It’s a very different feel for the Dallas Cowboys this week. After a truly horrible showing to open the season, made worse by injuries to Dak Prescott and other key members of the roster, the depleted squad came out and managed an upset win over the Cincinnati Bengals, who just played in the Super Bowl. The mood surrounding the team is suddenly way up. But not everyone is so sure the Cowboys have completely turned a corner. Our David Howman and Tom Ryle present their points of view.
David: After coming out in Week 1 and getting molly-whopped, the biggest question for the Cowboys was whether the offense was really just that bad or if the Tampa Bay Buccaneers were that good. Since Week 1 is ripe for overreactions, many around the nation opted for the former, but Week 2 offered strong evidence to support the latter. Not only did the Cowboys look markedly better offensively against the Bengals, and without their franchise quarterback to boot, but the Buccaneers defense bottled up a talented Saints offense in similar fashion.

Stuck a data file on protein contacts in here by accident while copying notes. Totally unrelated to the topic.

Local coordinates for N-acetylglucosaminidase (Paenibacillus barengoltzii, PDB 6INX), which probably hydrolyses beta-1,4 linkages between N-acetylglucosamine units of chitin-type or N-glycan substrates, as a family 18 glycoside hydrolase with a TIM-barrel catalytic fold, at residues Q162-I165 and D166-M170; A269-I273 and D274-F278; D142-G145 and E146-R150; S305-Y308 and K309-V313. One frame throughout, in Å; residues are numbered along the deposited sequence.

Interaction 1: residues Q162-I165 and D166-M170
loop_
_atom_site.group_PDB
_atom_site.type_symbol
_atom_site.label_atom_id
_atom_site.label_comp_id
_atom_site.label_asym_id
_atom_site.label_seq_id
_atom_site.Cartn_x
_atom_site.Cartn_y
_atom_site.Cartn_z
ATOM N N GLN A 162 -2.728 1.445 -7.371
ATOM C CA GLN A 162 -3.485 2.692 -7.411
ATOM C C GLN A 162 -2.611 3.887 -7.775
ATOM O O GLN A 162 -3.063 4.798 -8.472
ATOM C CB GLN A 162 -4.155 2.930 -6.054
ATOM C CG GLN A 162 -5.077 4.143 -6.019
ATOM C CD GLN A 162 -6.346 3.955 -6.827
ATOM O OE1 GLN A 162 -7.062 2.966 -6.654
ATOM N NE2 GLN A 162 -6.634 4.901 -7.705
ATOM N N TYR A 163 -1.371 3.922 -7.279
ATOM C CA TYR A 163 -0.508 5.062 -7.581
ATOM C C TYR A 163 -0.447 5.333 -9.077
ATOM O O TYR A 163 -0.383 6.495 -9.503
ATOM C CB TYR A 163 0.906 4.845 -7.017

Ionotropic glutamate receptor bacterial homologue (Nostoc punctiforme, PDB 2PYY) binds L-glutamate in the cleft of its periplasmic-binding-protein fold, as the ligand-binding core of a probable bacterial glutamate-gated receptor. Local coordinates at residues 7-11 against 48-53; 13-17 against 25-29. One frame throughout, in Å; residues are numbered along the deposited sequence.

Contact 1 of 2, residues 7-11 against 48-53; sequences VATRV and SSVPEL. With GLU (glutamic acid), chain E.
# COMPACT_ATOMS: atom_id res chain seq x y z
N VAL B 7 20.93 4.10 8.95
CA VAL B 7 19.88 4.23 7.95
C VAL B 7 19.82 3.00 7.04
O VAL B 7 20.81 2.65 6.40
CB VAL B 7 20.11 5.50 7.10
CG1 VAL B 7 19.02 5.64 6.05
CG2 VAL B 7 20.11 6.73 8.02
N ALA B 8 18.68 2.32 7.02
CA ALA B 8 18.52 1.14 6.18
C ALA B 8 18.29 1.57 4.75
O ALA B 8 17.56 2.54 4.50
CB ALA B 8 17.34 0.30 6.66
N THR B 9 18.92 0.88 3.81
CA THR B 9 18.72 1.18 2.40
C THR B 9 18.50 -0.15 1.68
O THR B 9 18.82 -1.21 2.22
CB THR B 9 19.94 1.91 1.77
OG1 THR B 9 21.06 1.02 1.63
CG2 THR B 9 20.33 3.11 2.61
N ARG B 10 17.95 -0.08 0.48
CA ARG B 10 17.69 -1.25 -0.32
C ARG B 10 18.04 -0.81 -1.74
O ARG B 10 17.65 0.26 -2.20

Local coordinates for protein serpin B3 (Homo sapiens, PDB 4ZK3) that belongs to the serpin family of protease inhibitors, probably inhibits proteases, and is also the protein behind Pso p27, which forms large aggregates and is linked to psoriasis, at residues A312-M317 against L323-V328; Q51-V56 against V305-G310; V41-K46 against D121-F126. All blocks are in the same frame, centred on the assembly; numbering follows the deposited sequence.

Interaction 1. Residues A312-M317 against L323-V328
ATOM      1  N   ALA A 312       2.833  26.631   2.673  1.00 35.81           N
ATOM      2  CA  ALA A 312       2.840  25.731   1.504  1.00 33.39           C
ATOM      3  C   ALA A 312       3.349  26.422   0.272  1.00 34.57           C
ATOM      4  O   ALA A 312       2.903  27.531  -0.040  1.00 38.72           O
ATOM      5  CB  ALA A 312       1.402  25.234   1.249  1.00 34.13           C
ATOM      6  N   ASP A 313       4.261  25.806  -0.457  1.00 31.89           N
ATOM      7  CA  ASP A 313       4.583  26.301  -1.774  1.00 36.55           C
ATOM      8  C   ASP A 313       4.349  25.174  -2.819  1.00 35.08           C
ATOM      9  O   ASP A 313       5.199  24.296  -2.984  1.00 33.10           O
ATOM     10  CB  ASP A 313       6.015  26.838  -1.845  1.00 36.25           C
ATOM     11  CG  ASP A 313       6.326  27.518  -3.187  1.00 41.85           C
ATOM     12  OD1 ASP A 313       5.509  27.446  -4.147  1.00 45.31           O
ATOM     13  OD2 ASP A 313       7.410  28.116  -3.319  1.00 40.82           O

Needless to say, I’m feeling pretty optimistic after this win. Going into the Bengals game, I had noted a few areas where the Cowboys could stake out advantages over their opponent to earn the win. And in a bit of a surprise, they actually did all of those things. In recent years that’s become rare for this franchise. I’m not ready to get carried away and say this team can contend for a Super Bowl, but the season - and the race in the NFC East - is still very much alive.
Tom: I enjoyed the win as much as anyone, but there are reasons I am still reserving judgment. First is that we have to see Cooper Rush maintain some consistency from week to week. There have been plenty of other cases of backup quarterbacks coming and being the hero one game, only to fade as other teams prepared for them. Rush is simply an unknown in that aspect. If he can look like he did against the Bengals, especially the first two drives, all well and good.